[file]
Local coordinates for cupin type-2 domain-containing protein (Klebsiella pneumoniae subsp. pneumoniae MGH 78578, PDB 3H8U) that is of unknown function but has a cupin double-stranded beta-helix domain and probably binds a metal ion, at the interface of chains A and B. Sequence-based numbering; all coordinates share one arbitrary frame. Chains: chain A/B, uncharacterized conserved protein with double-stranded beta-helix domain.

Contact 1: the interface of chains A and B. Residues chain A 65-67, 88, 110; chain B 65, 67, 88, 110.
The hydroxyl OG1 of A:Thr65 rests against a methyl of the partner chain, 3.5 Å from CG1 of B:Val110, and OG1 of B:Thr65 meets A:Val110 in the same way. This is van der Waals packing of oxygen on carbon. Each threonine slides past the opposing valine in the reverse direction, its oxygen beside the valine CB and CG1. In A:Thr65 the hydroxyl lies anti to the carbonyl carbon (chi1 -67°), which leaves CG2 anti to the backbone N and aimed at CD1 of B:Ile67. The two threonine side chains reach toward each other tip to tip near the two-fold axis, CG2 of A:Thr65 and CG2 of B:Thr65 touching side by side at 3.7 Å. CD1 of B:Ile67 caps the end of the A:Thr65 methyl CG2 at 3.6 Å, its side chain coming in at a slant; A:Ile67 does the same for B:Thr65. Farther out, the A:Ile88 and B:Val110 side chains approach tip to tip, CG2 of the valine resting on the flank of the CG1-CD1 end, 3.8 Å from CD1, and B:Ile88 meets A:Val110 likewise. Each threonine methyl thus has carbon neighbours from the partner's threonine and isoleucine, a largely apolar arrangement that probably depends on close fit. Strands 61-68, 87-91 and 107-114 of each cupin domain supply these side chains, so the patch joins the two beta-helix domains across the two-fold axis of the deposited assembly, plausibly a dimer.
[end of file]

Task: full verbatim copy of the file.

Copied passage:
Local coordinates for cupin type-2 domain-containing protein (Klebsiella pneumoniae subsp. pneumoniae MGH 78578, PDB 3H8U) that is of unknown function but has a cupin double-stranded beta-helix domain and probably binds a metal ion, at the interface of chains A and B. Sequence-based numbering; all coordinates share one arbitrary frame. Chains: chain A/B, uncharacterized conserved protein with double-stranded beta-helix domain.

Contact 1: the interface of chains A and B. Residues chain A 65-67, 88, 110; chain B 65, 67, 88, 110.
The hydroxyl OG1 of A:Thr65 rests against a methyl of the partner chain, 3.5 Å from CG1 of B:Val110, and OG1 of B:Thr65 meets A:Val110 in the same way. This is van der Waals packing of oxygen on carbon. Each threonine slides past the opposing valine in the reverse direction, its oxygen beside the valine CB and CG1. In A:Thr65 the hydroxyl lies anti to the carbonyl carbon (chi1 -67°), which leaves CG2 anti to the backbone N and aimed at CD1 of B:Ile67. The two threonine side chains reach toward each other tip to tip near the two-fold axis, CG2 of A:Thr65 and CG2 of B:Thr65 touching side by side at 3.7 Å. CD1 of B:Ile67 caps the end of the A:Thr65 methyl CG2 at 3.6 Å, its side chain coming in at a slant; A:Ile67 does the same for B:Thr65. Farther out, the A:Ile88 and B:Val110 side chains approach tip to tip, CG2 of the valine resting on the flank of the CG1-CD1 end, 3.8 Å from CD1, and B:Ile88 meets A:Val110 likewise. Each threonine methyl thus has carbon neighbours from the partner's threonine and isoleucine, a largely apolar arrangement that probably depends on close fit. Strands 61-68, 87-91 and 107-114 of each cupin domain supply these side chains, so the patch joins the two beta-helix domains across the two-fold axis of the deposited assembly, plausibly a dimer.